Recently during a professional development session in the schools, we were observing a video of a teaching aide using augmented input by pointing on a student’s device. As we engaged in discussion, participants expressed some confusion about the assumptions underlying augmented input as seen in the video and questioned its role in promoting the student’s expressive ability using the device.
The video showed a group of children listening to a teacher telling a story. The teaching aide was pointing to some core vocabulary on the student’s device (reinforcing core concepts used by the teacher) while the teacher was narrating a story. The purpose of the augmented input by the teaching aide was presumably to enhance the student’s understanding of the narrative.
Participants’ confusion in observing this video related to the different ways in which the device was used: How is the teaching aide using augmented input on the child’s device assisting the student in understanding his role in expressing him/herself? Providing input on the child’s device by repeating concepts used by the teacher can be confusing if the child needs to learn to use his/her device for self-expression. This dilemma is not new to AAC intervention, and different solutions have been proposed over the years. Two of these solutions are discussed below.
One way to deal with this dilemma would be for the teacher to use a classroom-size core vocabulary board as part of her instructional strategies. She can then provide the augmented input on the core vocabulary board. The use of augmented input as a means to enhance comprehension and the use of the individual communication device as a means for personal expression will therefore be more clearly separated. However, one can also argue that using the student’s device for augmented input could assist the student in gaining access to different concepts on his device and hence facilitate operational competence.
Another way this dilemma has been addressed is for the communication partner and student each to use their own device for communication. Although this an appealing solution, the financial viability of this option can be challenging, as school districts generally do not provide devices for communication partners to use. Teachers and aides, therefore, often do not have access to devices similar to those used by the student. In this context, staff can find it difficult to promote the use of the student’s device for communication in a consistent manner.
Instruction or Communication?
However, perhaps even more fundamental is understanding the difference between using a device for instruction or learning purposes and encouraging the use of a device for communication purposes. Using a device during instructional sessions is not the same as using it for communication. The real dilemma here does not lie in whether we use one or two devices or use a classroom size communication board, but in how we think about communication as a two-way process.
Instruction is an interactive, asymmetrical process in which one interactive partner is the teacher and another the pupil. Interaction is therefore more controlled and responses relatively predictable. Augmented input provided in this context is aimed at facilitating understanding of specific content and/or supporting the student in improving operational competence in using the device. Communication, on the other hand, is in its essence more symmetrical in nature and focuses on the development of meaning between communication partners. The video below—excerpted from Communication Is More Than Exchanging Messages: Social Closeness in AAC Intervention, an October 2019 online presentation I delivered for the Alberta Regional Professional Development Consortia (ARPDC)—provides more information on what meaning-making is.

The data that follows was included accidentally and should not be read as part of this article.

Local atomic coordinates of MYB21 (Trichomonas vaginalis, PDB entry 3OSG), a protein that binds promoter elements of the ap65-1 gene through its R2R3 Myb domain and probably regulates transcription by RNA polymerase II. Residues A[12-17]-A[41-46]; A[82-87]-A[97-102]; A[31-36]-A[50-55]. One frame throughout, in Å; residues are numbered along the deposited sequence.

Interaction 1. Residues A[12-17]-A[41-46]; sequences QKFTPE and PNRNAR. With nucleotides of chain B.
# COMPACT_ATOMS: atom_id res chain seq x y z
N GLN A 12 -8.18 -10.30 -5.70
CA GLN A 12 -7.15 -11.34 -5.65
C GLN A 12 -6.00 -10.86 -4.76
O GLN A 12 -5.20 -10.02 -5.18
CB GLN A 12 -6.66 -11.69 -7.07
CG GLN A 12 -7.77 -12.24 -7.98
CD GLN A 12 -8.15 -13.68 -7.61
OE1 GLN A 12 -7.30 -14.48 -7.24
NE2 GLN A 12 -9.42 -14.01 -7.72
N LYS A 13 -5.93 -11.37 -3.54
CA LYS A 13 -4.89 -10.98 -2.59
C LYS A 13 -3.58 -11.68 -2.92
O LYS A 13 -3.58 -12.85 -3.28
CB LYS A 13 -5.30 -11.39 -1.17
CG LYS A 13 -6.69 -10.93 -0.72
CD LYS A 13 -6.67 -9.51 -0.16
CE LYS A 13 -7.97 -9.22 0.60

We need to be involved in both instruction and communication. The challenge, however, is to focus awareness on what we are doing to ensure we do not neglect the student’s experience of authentic communication and meaning-making with another.
Getting a student to participate is not the same as being involved in meaning-making. As the video excerpt below illustrates, the central concepts of meaning-making are:
- engagement, and
- the creative synthesis between the two.
Meaning-making and Social Closeness
Although the level of the meaning developed between communication partners can vary, the purpose of communication is to share ideas and enhance mutual understanding. At its core, therefore, this process is not predictable and requires that both partners engage in a creative process of interpreting and using symbols as part of meaning-making.
Communication partners, therefore, engage in a process that enhances social closeness and affirmation, creating what I would call “new nuanced meaning.”
Often times, it is these unique associations (new nuanced meaning) or connection between partners that provides the impetus for further interactions; whereas the absence of meaning-making in interactions between communication partners can increase the isolation of students who use AAC.
The bottom-line? Providing students with access to messages is important, but not sufficient in allowing them to experience the power of self-expression in interaction with others.
Alant, E., 2017. Augmentative and Alternative Communication: Engagement and Participation. Plural Publishers: San Diego.
You can view all five video excerpts from the above-referenced webinar presentation on my YouTube channel here:
The complete 1-hour presentation on meaning-making is available at the ARPDC Professional Development Resources website here:
Powerpoint presentation slides (in PDF format) for the ARPDC webinar:
Communication Is More Than Exchanging Messages: Social Closeness in AAC Intervention